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Insurance Mistakes to Avoid

Insurance Mistakes to AvoidThe insurance costs for malpractice, life insurance, disability, and overhead are significant, yet many doctors spend even more money on insurance, often without receiving any more benefits.

With every doctor at the early stages of the career looking for the largest death benefit at the lowest premiums, you would think that purchasing life insurance is simple. A term life insurance is the solution. The plan is that the term life policy stays in place until the doctor has accumulated sufficient investments and no longer requires insurance.

Instead of a term policy, many doctors opt for a permanent policy, such as universal life or a whole life policy. The premiums under this policy are split three ways: a term policy for the death benefit, administration fees, and the remainder into an investment account. The income earned is not taxed until the funds are withdrawn. The investments and insurance proceeds on death will be paid tax free to your estate for the amount that exceeds the adjusted cost base of the policy. This can be used to cover other estate taxes, or to provide additional funds to your surviving family members. The permanent policy can also be used a retirement vehicle, as the cash value of the policy grows tax free, similar to an RRSP.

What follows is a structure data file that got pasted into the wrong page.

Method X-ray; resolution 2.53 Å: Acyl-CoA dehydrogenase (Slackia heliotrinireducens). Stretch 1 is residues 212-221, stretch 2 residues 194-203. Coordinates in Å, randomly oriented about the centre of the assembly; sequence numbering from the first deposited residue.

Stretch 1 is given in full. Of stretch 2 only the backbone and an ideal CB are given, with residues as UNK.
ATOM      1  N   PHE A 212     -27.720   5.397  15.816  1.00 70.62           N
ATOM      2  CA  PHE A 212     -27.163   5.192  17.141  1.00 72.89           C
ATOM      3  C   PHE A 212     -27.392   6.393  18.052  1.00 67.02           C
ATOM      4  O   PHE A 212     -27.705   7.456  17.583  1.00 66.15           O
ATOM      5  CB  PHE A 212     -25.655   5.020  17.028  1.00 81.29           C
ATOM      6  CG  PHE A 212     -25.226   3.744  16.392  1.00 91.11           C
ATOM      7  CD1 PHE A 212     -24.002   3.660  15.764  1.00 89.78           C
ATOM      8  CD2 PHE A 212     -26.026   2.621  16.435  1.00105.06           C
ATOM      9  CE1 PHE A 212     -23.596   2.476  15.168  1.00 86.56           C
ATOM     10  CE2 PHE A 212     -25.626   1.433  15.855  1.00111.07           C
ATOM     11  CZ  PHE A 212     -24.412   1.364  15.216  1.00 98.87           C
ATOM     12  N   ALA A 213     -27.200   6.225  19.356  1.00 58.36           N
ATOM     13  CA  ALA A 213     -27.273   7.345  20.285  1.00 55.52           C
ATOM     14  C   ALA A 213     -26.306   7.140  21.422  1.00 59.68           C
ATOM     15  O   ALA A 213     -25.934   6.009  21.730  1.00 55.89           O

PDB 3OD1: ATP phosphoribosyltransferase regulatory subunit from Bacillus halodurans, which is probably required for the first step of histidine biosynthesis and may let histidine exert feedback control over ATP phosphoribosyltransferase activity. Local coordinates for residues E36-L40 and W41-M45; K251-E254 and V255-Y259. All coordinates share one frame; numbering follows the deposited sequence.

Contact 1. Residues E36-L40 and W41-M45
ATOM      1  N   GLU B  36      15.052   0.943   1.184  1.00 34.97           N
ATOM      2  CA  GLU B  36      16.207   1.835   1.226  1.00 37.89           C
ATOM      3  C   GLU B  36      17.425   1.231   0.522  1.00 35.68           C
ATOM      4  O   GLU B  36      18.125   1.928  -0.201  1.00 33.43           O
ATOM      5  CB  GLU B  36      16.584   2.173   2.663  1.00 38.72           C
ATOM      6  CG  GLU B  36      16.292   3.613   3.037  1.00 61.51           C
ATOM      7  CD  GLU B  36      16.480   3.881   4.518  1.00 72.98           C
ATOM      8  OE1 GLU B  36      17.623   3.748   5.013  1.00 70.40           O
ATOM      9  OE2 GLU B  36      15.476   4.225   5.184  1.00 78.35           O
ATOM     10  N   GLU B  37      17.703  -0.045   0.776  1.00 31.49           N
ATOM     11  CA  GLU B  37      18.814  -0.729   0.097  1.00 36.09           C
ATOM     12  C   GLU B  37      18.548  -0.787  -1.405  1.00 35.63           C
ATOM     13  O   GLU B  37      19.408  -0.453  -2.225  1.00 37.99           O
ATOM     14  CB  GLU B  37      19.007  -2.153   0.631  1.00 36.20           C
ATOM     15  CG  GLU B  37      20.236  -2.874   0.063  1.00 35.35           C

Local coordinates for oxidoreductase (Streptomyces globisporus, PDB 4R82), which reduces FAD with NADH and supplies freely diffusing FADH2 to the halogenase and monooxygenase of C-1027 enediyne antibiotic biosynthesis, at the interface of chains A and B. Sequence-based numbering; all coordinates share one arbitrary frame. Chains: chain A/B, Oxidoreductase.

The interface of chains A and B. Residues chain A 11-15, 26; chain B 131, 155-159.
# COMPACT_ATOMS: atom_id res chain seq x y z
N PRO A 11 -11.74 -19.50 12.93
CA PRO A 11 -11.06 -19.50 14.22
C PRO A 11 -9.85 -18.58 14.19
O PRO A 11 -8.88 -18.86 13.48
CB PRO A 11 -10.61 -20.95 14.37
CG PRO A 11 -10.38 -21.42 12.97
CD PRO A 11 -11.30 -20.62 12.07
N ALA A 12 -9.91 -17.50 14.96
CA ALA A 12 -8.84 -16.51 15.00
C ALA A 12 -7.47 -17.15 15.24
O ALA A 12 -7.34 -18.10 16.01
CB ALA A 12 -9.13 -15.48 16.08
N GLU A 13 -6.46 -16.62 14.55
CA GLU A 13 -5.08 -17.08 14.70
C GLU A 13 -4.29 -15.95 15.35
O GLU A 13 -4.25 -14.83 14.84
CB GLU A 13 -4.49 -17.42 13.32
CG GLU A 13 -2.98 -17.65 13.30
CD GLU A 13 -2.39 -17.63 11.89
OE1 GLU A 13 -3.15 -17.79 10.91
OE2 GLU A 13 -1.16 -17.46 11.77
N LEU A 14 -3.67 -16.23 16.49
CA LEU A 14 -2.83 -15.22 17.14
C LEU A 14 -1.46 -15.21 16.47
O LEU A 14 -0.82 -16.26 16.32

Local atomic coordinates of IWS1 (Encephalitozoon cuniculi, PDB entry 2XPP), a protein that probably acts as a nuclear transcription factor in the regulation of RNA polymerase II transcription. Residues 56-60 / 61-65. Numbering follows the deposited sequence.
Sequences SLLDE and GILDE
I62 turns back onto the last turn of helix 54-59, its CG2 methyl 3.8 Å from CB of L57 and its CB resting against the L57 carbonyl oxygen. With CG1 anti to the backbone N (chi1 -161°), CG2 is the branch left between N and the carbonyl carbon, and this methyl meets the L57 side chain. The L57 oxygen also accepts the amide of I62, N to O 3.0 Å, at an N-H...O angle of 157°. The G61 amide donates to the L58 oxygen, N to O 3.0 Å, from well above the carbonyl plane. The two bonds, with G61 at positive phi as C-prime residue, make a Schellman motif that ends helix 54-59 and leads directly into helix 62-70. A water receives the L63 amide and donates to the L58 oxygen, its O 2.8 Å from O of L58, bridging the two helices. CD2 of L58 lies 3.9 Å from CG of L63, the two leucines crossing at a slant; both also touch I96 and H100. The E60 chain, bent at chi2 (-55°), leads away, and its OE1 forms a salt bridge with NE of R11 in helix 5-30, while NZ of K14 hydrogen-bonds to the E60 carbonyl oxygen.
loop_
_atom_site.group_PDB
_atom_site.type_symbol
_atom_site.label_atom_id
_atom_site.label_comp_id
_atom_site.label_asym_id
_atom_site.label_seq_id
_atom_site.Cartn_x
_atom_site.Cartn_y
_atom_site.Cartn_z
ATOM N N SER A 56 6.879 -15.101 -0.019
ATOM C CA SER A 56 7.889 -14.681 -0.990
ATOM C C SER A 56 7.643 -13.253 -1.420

With such great features, why would not every doctor want to own one? The problem is the steep premium which must be paid with after tax dollars.

We have a 40 year old doctor client who is paying a $14,000 annual premium ( or $20,000 before tax) for a two-year old $500,000 permanent life policy. She figures for the premium she can purchase a term life policy at a fraction of the cost, and use the remainder to help pay for a rental condo she considers purchasing.

The reason she wants to get out of the policy, is that after paying two years of premiums, she realized that she actually does not need any of the benefits the policy offers. She does not anticipate that she will leave a sizable estate that will attract substantial income taxes on death, nor is she keen to invest her retirement dollars in an insurance policy. The problem is that she cannot draw out the investment because of the substantial cash surrender charges. Instead, she can use this policy as a term policy, by using the accumulated locked-in cash value to pay for future term insurance premiums.

There are many doctors who have regretted the purchase of a permanent insurance policy. The lesson here is that you should determine whether the insurance product fits your future goals before writing a large premium cheque. While a permanent policy can be a sound choice for some doctors, if it is bought for the wrong reasons you will find yourself looking for a way out.

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